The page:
Discourage your child from comparing his performance with that of other students or even siblings. If possible, select activities that friends aren’t currently doing or that siblings haven’t done in the past. If comparisons are unavoidable, help your child accurately compare himself to others.
What you can say
“Jacob, let’s look at the activity choices again. I know you circled basketball and that might be fun. But you seemed to get upset and frustrated quite a bit when you played rec basketball in the summer with Mason, because you felt he was much better at it than you were.”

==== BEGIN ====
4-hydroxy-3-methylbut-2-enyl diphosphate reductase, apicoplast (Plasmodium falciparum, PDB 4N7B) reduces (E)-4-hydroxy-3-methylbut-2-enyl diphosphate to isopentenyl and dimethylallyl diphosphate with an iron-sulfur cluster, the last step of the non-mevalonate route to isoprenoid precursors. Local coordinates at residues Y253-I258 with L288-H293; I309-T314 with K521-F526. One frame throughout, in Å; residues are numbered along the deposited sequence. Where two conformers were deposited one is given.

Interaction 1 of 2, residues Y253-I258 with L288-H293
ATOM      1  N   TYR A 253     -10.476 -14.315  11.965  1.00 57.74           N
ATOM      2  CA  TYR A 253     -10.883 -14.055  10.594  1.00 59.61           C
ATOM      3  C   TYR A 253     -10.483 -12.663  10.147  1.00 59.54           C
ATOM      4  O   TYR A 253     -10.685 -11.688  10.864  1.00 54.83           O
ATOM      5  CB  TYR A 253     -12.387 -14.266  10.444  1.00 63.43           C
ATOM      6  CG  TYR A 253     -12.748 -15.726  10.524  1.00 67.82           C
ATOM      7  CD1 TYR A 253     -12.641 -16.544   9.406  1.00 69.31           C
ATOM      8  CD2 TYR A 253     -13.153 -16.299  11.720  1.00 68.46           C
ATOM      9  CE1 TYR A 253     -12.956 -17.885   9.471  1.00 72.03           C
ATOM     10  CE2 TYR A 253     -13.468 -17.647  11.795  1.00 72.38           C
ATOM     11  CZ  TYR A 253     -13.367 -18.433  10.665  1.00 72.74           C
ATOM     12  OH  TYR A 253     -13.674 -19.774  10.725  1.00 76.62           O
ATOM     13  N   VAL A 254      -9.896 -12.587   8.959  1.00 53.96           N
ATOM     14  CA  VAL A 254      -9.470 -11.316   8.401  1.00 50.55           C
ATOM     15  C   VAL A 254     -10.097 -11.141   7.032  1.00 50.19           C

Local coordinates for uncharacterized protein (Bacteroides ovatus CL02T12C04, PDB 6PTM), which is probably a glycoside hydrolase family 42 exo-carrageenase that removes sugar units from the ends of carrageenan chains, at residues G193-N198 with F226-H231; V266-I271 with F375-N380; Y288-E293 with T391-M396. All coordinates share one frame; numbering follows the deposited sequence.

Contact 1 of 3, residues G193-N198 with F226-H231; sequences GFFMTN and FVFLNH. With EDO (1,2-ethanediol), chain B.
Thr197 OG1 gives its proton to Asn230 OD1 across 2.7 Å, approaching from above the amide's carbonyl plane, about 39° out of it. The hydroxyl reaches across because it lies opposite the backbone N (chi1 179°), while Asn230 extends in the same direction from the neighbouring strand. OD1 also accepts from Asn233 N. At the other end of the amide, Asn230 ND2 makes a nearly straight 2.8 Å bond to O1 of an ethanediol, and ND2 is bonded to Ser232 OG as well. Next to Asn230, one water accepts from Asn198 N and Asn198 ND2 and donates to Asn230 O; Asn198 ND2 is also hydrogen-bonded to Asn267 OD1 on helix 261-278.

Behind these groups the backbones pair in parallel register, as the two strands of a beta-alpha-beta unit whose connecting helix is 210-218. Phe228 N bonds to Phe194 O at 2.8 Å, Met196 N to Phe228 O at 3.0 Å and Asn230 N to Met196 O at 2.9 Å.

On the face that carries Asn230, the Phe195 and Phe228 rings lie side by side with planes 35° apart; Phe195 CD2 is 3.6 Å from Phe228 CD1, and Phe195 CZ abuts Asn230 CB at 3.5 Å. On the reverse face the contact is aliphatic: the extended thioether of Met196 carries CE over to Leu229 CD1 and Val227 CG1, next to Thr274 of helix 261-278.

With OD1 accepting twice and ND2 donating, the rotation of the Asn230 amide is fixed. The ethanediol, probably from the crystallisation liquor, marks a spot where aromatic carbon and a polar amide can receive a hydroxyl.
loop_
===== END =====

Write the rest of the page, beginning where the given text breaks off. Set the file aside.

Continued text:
“Maybe there’s another sport you could try and make your own. What about karate? You’ve always been really quick on your feet and good at keeping your balance. Do you want to try that this term? You’d be the first person in the family who can do a real karate chop! That would be really special.”
Why this will help
Providing honest feedback and making clear that all you’re expecting from your child is his best effort will help build his self-esteem. Guiding your child toward an activity that plays to his strengths will also increase the likelihood of him enjoying it and sticking with it.